Photo Credit: Fred Dufour/ AFP
China's online users turned their patriotic wrath Wednesday on major domestic phone maker Huawei for not toeing Beijing's line when referring to Taiwan and Hong Kong.
The Chinese government is very sensitive about anything it perceives as portraying semi-autonomous Hong Kong and Macau or the self-ruled democratic island of Taiwan - which it views as a renegade province awaiting reunification - as separate countries.
Dozens of users on Wednesday complained that certain phone models made by Huawei - the world's number two smartphone producer - had "adopted double standards" when referring to Taipei, the capital of Taiwan.
Users of the company's P-series phones said when adjusting the company's settings, the city was labelled as a part of China when the language was set to simplified Chinese - used on the mainland - but was replaced with "Taipei, Taiwan" when they switched to traditional Chinese.
They also noticed Hong Kong was explicitly marked as a part of China in the simplified version but that reference was dropped when they switched to traditional characters, used mostly in Taiwan, Hong Kong and Macau.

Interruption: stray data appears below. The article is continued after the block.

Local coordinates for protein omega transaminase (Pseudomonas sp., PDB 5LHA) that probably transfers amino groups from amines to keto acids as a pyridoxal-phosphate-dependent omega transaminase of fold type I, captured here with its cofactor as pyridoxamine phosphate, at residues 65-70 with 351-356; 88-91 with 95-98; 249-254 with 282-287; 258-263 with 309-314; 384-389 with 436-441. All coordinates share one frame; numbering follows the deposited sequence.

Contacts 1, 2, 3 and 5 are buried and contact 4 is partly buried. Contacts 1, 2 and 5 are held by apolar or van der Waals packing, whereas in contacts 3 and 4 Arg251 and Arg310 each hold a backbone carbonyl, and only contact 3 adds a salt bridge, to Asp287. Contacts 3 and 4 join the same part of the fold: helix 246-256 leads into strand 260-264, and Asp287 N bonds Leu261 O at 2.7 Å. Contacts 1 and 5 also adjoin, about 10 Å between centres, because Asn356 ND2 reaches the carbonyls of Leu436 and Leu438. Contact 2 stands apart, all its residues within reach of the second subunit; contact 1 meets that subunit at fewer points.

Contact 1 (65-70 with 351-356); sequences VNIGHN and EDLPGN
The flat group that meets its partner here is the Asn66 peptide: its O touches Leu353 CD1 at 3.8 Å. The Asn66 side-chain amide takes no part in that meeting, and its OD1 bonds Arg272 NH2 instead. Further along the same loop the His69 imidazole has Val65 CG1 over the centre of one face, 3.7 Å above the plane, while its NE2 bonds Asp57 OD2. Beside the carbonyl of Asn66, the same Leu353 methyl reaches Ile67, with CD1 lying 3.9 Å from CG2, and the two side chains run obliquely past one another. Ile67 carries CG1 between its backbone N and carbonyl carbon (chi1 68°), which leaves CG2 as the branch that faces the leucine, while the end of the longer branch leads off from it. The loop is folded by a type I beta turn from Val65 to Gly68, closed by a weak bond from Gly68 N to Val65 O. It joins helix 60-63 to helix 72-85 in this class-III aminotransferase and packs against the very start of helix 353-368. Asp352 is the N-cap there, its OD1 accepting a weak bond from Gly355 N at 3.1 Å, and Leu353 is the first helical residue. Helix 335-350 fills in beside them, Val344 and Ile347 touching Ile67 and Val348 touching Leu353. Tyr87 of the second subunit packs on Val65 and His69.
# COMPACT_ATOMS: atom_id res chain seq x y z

The same issue was not found in two other Huawei phone models checked by AFP.
"Huawei has turned Taiwan into a country. That's unacceptable!" wrote one Weibo user.
"Why can't Chinese companies abide by Chinese laws?" moaned another.
Huawei said it was looking into the matter when contacted by AFP.
Criticism against the company online were spurred on by a 2010 post from their Facebook page that marked Taiwan's national day -- which the company has now deleted.
"Huawei, which has always been showered with love, has even blurred the One China principle," wrote an angry Weibo user, referring to the Communist Party policy which says Taiwan is part of China, although the two sides have been ruled separately since the end of a civil war in 1949.
Similar posts were discovered on other Chinese phone makers' pages dating back to 2014 celebrating Taiwan's national day.
China's online users had rallied around Huawei following the December arrest of its chief financial officer in Canada and blacklisting by US President Donald Trump during suspicions it provides a backdoor for Chinese intelligence services, which the firm denies.
The latest June figures show Huawei is increasingly dependent on the domestic market as Washington's ban on the sales of US components and software hits overseas demand.
This week's backlash against the smartphone maker comes amid a wave of apologies from international brands for mistakes in their labelling of Taiwan and Hong Kong.
Swarovski, Versace, Coach, and Givenchy have all apologised this week over perceived affronts to China's national sovereignty over their labelling of Hong Kong, Taiwan or Macau.